BROOKSVILLE — As usual, Scott Bierwiler was ahead of schedule.
In the predawn darkness Thursday, the Hernando sheriff's captain was rolling along Powell Road heading to work — about two hours before his shift was set to begin. This intense work ethic was just one of the traits that had some in Hernando County saying that the 42-year-old was destined to become the next sheriff.
But at 5:45 a.m., Bierwiler's unmarked unit, a dark-colored 1999 Ford Crown Victoria, collided head-on with an SUV driven by Andrew Frank Morris, a 16-year-old Nature Coast High School junior. The crash occurred less than a mile from the school.
The violent impact woke up homeowners nearby and ripped open the driver's sides of both vehicles. Bierwiler died instantly, the Florida Highway Patrol said. Morris of Weeki Wachee was flown to St. Joseph's Hospital in Tampa, where he was headed into surgery Thursday night and listed in serious condition.
Hours after the crash, standing in a building named last year for Bierwiler's late father, Frank Bierwiler Jr., a longtime sheriff's official, Sheriff Richard Nugent struggled with his composure.
Bierwiler, a 22-year veteran, was the "future of the agency," said Nugent, his gold shield covered with a black mourning strip.
"It's a loss for the community, a loss for the agency and a loss especially for his family," he said.
Bierwiler's wife and three children — ages 9, 16 and 18 — live in Spring Hill.
At the same time, at the far western reaches of the county, family and friends of Andrew Morris spoke of a teen they uniformly called "a good boy.''
"We're just devastated," said Marie Schinder of Pine Island, Morris' godmother, who lives next door to the teen's grandfather, Stanley Morris.
"He's a very good boy, and I'm not just saying it because he's our godson," she said. "He's such a good-hearted kid. He was over here helping his grandfather paint his home the other weekend."
Morris' mother and stepfather were at the hospital in Tampa, Schinder said. Attempts to reach them were unsuccessful.
Linda Peterson, Morris' neighbor on Mertal Street, said, "He's a good boy. I've known him since he was 5 years old. When I go on vacation, he waters the plants for me.''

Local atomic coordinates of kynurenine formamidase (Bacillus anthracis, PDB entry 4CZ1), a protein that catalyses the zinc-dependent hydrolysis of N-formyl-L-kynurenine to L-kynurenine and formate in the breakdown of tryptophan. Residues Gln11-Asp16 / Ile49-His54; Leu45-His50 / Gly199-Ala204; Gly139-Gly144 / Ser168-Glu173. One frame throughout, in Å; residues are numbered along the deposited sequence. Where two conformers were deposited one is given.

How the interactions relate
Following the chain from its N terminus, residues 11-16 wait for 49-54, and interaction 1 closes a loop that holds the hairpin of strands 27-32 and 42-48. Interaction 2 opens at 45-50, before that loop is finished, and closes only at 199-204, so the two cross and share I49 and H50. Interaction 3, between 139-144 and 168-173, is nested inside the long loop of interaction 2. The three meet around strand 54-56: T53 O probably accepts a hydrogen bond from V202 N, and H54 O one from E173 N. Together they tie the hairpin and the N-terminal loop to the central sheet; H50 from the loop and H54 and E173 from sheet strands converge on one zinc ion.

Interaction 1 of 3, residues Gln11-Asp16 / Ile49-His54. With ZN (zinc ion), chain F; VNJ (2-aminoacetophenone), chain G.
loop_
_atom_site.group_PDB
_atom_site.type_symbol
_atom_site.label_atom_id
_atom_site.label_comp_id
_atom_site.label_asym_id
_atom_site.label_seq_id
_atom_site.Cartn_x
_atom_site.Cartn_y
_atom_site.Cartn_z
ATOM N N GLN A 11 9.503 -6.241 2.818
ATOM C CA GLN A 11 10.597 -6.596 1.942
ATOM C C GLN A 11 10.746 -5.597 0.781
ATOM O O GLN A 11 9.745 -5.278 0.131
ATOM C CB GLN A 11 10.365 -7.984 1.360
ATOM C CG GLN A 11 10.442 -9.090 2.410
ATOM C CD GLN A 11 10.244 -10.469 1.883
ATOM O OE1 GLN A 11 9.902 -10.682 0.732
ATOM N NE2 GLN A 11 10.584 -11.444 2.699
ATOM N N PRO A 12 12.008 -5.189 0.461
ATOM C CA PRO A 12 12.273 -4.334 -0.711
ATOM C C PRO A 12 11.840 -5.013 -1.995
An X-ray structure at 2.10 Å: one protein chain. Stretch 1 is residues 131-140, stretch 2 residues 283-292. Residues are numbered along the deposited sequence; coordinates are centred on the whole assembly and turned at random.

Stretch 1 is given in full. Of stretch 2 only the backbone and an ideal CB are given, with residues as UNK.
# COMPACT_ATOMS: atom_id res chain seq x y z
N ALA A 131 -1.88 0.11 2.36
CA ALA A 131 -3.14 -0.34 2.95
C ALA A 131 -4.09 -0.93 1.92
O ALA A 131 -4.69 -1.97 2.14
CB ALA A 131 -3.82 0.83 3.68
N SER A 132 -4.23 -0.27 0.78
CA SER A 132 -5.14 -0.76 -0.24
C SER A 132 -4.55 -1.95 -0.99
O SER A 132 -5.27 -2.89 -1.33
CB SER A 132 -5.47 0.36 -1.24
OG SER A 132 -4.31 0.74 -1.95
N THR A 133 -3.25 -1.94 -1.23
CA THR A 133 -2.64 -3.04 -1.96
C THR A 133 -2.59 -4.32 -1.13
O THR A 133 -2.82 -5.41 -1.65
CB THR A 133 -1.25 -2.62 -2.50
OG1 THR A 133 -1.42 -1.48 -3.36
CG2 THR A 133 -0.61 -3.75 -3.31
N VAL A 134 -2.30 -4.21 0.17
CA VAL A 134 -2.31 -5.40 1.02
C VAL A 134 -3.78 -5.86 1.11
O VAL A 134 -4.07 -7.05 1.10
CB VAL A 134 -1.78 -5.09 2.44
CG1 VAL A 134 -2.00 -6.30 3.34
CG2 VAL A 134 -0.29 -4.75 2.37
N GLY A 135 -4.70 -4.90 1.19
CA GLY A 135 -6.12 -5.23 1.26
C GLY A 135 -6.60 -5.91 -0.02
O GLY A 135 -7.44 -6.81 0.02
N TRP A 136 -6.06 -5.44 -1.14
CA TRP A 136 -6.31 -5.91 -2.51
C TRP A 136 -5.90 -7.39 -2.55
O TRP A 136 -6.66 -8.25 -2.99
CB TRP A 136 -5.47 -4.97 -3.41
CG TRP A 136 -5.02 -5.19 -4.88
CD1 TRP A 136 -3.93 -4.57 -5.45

"We think the world of Andrew,'' echoed Lucille Curry, another neighbor. "When we go on vacation, he would come over and take care of our cat and our yard. He's such a good one.''
The FHP investigation continued Thursday night, but an early indication from the Sheriff's Office that Morris had stolen the 2002 white Mitsubishi Montero proved unfounded. The vehicle belonged to Morris' mother, although it was unclear whether he had permission to drive it.
Gerald Kline said he was pouring water into a dish for his cat when he heard what sounded like "a bomb or an explosion" on the road behind his home.
"It was a horrific crash," he said. "There were no brakes, no tires screeching, nothing like that. Just a boom! The entire house shook."
Kline said he ran outside and saw flames under the Mitsubishi, which had been traveling west on Powell Road near Spring Park Way. He called 911. "I told them that it don't look good."
When he ran back outside, a couple of passing motorists had already stopped to help. "We checked the deputy's car," Kline said. "We knew he was gone. It was just obvious to us.
"Then we went over to the Mitsubishi and we could hear the kid crying inside," Kline said.
Arriving deputies were rocked as they heard the victim was Bierwiler. "They were all tore up,'' Kline said. "I can't blame them. … There was a lot of crying out there."
It was unclear Thursday just what Morris was doing heading away from Nature Coast about an hour before classes were set to begin.
Morris was listed on the online roster for the school's cross country team.
On what appears to be his MySpace page, Morris said he was once a member of the wrestling team.
Minutes after school had ended Thursday, several students said news of the accident had been making it way around Nature Coast. School officials told teachers and administrators not to discuss the accident.
Mike Lastra, the school's wrestling coach, said he knew Morris but told the St. Petersburg Times that he had been told not to comment any further.
Bierwiler graduated from Springstead High School in 1984 and seemed destined for great things, said longtime family friend and former Hernando Sheriff Tom Mylander, who worked with Bierwiler's father during the 1980s and 1990s.
The younger Bierwiler seemed eager to learn everything about law enforcement and enrolled in a police academy right out of high school.
"He was self-motivated, the kind of a guy who gave every job he had 110 percent," Mylander said.
Bierwiler recently celebrated his first anniversary as Operations Bureau commander, where he oversaw several key departments, including road patrol and traffic.
He began his career with the Sheriff's Office in October 1986. He was promoted to sergeant in 1998 and served in intelligence and narcotics units. He made lieutenant in 2003.
Mylander said that he and Bierwiler talked often about his desire to run for sheriff some day.
"That's one of the saddest things about this," Mylander said. "He would have made a great one."
Times staff writer John Frank contributed to this report. Logan Neill can be reached at email@example.com or (352) 848-1435. Joel Anderson can be reached at firstname.lastname@example.org or (352) 754-6120.